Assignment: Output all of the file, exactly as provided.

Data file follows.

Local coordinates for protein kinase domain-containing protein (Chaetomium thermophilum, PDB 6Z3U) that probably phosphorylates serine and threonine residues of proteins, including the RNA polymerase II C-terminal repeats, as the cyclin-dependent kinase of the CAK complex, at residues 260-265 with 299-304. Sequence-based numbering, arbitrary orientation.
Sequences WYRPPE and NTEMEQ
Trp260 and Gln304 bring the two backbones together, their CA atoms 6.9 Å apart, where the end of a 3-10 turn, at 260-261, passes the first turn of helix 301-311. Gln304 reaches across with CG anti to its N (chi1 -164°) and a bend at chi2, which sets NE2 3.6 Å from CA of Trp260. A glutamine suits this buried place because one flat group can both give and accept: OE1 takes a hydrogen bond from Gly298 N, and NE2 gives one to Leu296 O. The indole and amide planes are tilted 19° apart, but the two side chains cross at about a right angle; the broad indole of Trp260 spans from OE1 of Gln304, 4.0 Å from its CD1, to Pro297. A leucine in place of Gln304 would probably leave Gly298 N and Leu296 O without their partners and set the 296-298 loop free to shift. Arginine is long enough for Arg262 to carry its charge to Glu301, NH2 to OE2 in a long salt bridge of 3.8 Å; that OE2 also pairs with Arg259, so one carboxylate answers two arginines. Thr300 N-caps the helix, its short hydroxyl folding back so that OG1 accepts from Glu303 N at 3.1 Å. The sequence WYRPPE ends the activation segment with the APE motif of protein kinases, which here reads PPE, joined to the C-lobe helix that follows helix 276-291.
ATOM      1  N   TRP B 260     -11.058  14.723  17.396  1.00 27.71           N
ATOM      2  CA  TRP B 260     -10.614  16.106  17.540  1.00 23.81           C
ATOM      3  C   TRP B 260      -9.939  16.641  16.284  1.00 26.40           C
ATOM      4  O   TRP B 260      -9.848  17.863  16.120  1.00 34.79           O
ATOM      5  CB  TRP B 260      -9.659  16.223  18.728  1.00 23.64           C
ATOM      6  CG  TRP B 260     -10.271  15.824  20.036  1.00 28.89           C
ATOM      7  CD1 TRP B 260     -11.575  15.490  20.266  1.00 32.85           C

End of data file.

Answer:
Local coordinates for protein kinase domain-containing protein (Chaetomium thermophilum, PDB 6Z3U) that probably phosphorylates serine and threonine residues of proteins, including the RNA polymerase II C-terminal repeats, as the cyclin-dependent kinase of the CAK complex, at residues 260-265 with 299-304. Sequence-based numbering, arbitrary orientation.
Sequences WYRPPE and NTEMEQ
Trp260 and Gln304 bring the two backbones together, their CA atoms 6.9 Å apart, where the end of a 3-10 turn, at 260-261, passes the first turn of helix 301-311. Gln304 reaches across with CG anti to its N (chi1 -164°) and a bend at chi2, which sets NE2 3.6 Å from CA of Trp260. A glutamine suits this buried place because one flat group can both give and accept: OE1 takes a hydrogen bond from Gly298 N, and NE2 gives one to Leu296 O. The indole and amide planes are tilted 19° apart, but the two side chains cross at about a right angle; the broad indole of Trp260 spans from OE1 of Gln304, 4.0 Å from its CD1, to Pro297. A leucine in place of Gln304 would probably leave Gly298 N and Leu296 O without their partners and set the 296-298 loop free to shift. Arginine is long enough for Arg262 to carry its charge to Glu301, NH2 to OE2 in a long salt bridge of 3.8 Å; that OE2 also pairs with Arg259, so one carboxylate answers two arginines. Thr300 N-caps the helix, its short hydroxyl folding back so that OG1 accepts from Glu303 N at 3.1 Å. The sequence WYRPPE ends the activation segment with the APE motif of protein kinases, which here reads PPE, joined to the C-lobe helix that follows helix 276-291.
ATOM      1  N   TRP B 260     -11.058  14.723  17.396  1.00 27.71           N
ATOM      2  CA  TRP B 260     -10.614  16.106  17.540  1.00 23.81           C
ATOM      3  C   TRP B 260      -9.939  16.641  16.284  1.00 26.40           C
ATOM      4  O   TRP B 260      -9.848  17.863  16.120  1.00 34.79           O
ATOM      5  CB  TRP B 260      -9.659  16.223  18.728  1.00 23.64           C
ATOM      6  CG  TRP B 260     -10.271  15.824  20.036  1.00 28.89           C
ATOM      7  CD1 TRP B 260     -11.575  15.490  20.266  1.00 32.85           C